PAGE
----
An “extremely sophisticated” Chinese-speaking Advanced Persistent Threat (APT) actor named LuoYu has been observed using a malicious Windows tool called WinDealer delivered through man-on-the-side attacks.
“This groundbreaking development allows the actor to modify network traffic in transit to insert malicious payloads,” said Russian cybersecurity firm Kaspersky. said in a new report. “Such attacks are particularly dangerous and devastating because they do not require interaction with the target to lead to a successful infection.”
The organizations targeted by LuoYu are known for being active since 2008 and are mainly foreign diplomatic organizations based in China and members of the academic community, as well as financial, defense, logistics and telecommunications companies.
LuoYu’s use of WinDealer was first documented by the Taiwanese cybersecurity firm TeamT5 at the Japan Security Analyst Conference (JSAC) in January 2021. Then attack campaigns have used the malware to attack Japanese entities, with isolated infections reported in Austria, Germany, India, Russia and the US
Other tools that figure prominently in the lesser-known adversary’s malware arsenal include PlugX and its successor ShadowPad, both of which have been used by various Chinese threat actors to enable their strategic objectives. In addition, the actor is known to target Linux, macOS and Android devices.
WinDealer, for its part, has historically been delivered through websites that act as pubs and in the form of trojan applications masquerading as instant messaging and video hosting services such as Tencent QQ and Youku.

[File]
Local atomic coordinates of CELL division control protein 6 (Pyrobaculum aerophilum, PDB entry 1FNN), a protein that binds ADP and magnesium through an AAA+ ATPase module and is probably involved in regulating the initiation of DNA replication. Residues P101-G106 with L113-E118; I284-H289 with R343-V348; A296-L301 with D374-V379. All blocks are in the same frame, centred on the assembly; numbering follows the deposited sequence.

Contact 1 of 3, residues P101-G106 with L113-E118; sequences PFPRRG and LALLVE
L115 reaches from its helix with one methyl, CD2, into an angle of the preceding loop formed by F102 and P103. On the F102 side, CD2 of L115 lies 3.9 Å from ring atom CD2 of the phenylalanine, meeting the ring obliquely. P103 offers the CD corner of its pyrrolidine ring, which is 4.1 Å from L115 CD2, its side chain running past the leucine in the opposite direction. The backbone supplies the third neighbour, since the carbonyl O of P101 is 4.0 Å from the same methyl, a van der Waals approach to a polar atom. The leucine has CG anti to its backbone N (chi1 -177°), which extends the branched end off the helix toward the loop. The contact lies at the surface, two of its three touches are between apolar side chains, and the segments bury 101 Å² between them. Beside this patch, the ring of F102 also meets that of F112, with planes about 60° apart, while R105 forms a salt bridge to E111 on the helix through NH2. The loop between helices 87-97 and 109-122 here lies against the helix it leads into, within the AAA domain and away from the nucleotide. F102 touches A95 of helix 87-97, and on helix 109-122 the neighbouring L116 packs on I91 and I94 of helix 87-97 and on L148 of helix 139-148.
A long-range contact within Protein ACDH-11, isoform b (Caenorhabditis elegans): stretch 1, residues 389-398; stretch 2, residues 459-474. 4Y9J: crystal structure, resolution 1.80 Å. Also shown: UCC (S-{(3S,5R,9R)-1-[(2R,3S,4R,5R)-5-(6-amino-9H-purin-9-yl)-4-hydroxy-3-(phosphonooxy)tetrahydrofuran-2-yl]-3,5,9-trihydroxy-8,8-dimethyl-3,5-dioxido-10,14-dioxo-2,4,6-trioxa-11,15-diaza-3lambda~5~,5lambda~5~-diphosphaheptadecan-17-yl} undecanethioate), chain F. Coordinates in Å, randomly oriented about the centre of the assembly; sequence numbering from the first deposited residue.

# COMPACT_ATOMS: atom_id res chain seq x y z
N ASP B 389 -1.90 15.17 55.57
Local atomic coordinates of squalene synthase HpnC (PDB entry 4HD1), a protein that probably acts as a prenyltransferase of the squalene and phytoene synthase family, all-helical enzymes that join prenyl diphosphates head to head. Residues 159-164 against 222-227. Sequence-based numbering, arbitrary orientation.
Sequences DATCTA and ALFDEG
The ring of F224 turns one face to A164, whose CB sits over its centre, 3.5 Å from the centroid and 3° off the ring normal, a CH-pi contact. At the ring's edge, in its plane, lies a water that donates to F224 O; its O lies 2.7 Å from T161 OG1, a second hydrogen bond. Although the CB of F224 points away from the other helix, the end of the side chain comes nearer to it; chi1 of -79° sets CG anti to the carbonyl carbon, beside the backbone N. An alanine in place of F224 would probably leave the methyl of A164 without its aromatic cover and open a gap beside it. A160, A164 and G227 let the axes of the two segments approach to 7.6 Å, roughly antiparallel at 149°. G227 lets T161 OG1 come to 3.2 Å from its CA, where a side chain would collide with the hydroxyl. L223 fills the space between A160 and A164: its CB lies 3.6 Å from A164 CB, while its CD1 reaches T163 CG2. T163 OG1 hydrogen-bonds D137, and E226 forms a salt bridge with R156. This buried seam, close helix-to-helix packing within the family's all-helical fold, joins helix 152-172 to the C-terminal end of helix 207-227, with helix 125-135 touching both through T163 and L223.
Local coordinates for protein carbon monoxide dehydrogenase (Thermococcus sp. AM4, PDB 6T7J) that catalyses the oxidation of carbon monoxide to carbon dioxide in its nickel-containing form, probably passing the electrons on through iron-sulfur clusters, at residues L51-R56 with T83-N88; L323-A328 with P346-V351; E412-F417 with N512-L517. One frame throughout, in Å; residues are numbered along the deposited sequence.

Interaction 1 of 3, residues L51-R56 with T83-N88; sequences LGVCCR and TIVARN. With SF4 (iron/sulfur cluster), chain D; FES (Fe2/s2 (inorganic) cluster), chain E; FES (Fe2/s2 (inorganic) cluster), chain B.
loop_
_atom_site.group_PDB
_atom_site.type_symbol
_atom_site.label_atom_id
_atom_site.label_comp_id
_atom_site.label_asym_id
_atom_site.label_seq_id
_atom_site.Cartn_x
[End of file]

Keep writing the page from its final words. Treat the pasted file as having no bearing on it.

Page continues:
However, the infection vector has since been traded for another distribution method that uses the automatic update mechanism of selected legitimate applications to deliver a compromised version of the executable in “rare cases”.
WinDealer, a modular malware platform at its core, comes with all the usual bells and whistles that come with a traditional backdoor, allowing it to suck in sensitive information, take screenshots, and execute arbitrary commands.
But where it also sets itself apart is the use of a complex IP generation algorithm to select a command-and-control (C2) server to randomly connect to from a pool of 48,000 IP addresses.
“The only way to explain this seemingly impossible network behavior is to assume that a man-on-the-side attacker exists who can intercept all network traffic and even modify it if necessary,” the company said.
A man on the side attack, similar to a man-in-the-middle attack, allows a rogue intruder to read random messages and inject them into a communication channel, but not modify or delete messages sent by other parties.
Man-on-the-side intrusions typically rely on strategically timing their messages in such a way that the malicious response is sent with the data provided by the attacker in response to a victim’s request for a web resource before the actual response from the server.
The threat actor’s ability to monitor such a vast array of IP addresses could also explain the hijacking of the update mechanism associated with real apps to deliver the WinDealer payload, Kaspersky points out.
“Man-on-the-side attacks are extremely destructive because the only condition required to attack a device is that it is connected to the Internet,” said security researcher Suguru Ishimaru.
“No matter how the attack was carried out, the only way potential victims can defend themselves is to remain extremely vigilant and have robust security practices in place, such as regular antivirus scans, network outbound analysis, and extensive logging to detect anomalies.”